Educational tax credits can help taxpayers save when they file their return if they incurred any education-related expenses during the year. However, as the student in the following situation discovered, educational tax credits are based on what you actually paid, not what was billed.
In 2010, the full-time Hampton University student registered for classes occurring in the Spring ’11 semester. When she registered for classes, the school billed her $2,460 for tuition in relation to the courses she chose. Once the schedule was finalized and her classes were set, the university added an additional $1,230 to her balanced based on the final schedule on January 10, 2011.
This student primarily paid her educational expenses with student loans, which were not disbursed until ten days after the schedule was set. On January 20, 2011, the university directly received the funds from the loans, which prompted the school to generate a Form 1098-T, Tuition Statement for 2011.
This form, which is sent to both the student and the IRS, recorded no tuition payments received (Box 1), but stated $1,180 in billed qualified tuition and expenses (Box 2). The amount billed as represented in Box 2 referred to the $1,230 of tuition billed in January, along with a $50 mandatory fee. A $100 tuition credit was subtracted from the amount billed, leaving a total of $1,180 as stated on the Form 1098-T.
When filing her tax return for 2011, the student claimed the American Opportunity Credit of $2,500. Unfortunately, the IRS did not accept the credit, and issued a disapproved statement of: “Your eligible educational institution did not verify the amount claimed on your tax return, in box 1 of Form 1098-T, Tuition Statement.”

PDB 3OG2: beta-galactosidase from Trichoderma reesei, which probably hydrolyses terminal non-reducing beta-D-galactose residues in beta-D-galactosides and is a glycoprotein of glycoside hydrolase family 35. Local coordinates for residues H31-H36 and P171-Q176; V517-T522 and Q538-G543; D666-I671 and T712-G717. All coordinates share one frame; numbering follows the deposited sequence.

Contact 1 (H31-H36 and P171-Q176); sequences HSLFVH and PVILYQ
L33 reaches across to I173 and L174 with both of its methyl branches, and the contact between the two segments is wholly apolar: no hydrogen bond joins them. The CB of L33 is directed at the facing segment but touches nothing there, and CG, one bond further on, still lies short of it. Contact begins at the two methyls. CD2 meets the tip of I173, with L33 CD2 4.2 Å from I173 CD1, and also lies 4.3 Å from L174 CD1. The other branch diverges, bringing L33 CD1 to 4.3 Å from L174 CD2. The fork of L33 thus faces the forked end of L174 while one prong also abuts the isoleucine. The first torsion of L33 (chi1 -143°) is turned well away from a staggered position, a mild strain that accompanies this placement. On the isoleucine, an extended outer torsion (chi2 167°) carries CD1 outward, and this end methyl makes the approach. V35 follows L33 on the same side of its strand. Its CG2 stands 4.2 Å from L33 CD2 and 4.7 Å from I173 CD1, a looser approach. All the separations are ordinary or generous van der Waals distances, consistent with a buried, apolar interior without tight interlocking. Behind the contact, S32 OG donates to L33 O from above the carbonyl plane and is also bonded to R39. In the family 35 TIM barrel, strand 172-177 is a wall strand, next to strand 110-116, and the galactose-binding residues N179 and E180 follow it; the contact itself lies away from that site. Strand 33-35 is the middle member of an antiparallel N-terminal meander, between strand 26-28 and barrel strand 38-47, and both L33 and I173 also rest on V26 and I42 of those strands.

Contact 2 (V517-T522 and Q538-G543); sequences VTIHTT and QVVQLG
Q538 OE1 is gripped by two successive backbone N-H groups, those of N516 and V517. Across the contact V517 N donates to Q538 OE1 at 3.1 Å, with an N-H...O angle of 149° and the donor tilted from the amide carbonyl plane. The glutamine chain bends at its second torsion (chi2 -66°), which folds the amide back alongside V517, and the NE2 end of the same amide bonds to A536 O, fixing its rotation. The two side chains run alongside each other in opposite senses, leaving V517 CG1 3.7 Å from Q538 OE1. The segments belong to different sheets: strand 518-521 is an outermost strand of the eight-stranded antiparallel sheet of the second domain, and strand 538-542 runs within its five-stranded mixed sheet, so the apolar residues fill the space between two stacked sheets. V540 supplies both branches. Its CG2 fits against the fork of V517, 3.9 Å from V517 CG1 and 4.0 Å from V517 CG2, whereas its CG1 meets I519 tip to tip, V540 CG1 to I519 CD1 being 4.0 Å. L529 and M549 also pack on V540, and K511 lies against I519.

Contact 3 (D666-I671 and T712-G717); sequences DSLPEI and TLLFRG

During a court proceeding, the taxpayer offered statements on official school letterhead which itemized her tuition charges in relation to the spring 2011 semester as follows:
- November 23, 2010 – Tuition Charge – $2,460
- January 10, 2011 – Tuition Charge – $1,230
- January 25, 2011 – Degree Fee – $50
- February 9, 2011 – Tuition Credit – $100
The statement’s net total was $3,640 for the spring semester, which showed that student loan –disbursements paid the university directly on January 20, 2011. Because the student is considered a cash basis taxpayer, the court ruled that she paid $3,640 in tuition on January 20, when the loans were dispersed.
Regulation section 1.25A-5(e)(3) determines the correct years to claim the American Opportunity Credit would be 2011. Despite the IRS assertion, the Form 1098-T offers a similar stance. The amount the student was billed doesn’t affect the amount of her credit, which is determined by the amount paid – not billed. With this evidence, the correct amount of the student’s credit for 2011 is $2,410. Breakdown: 100% of $2,000 and 25% of $1,640.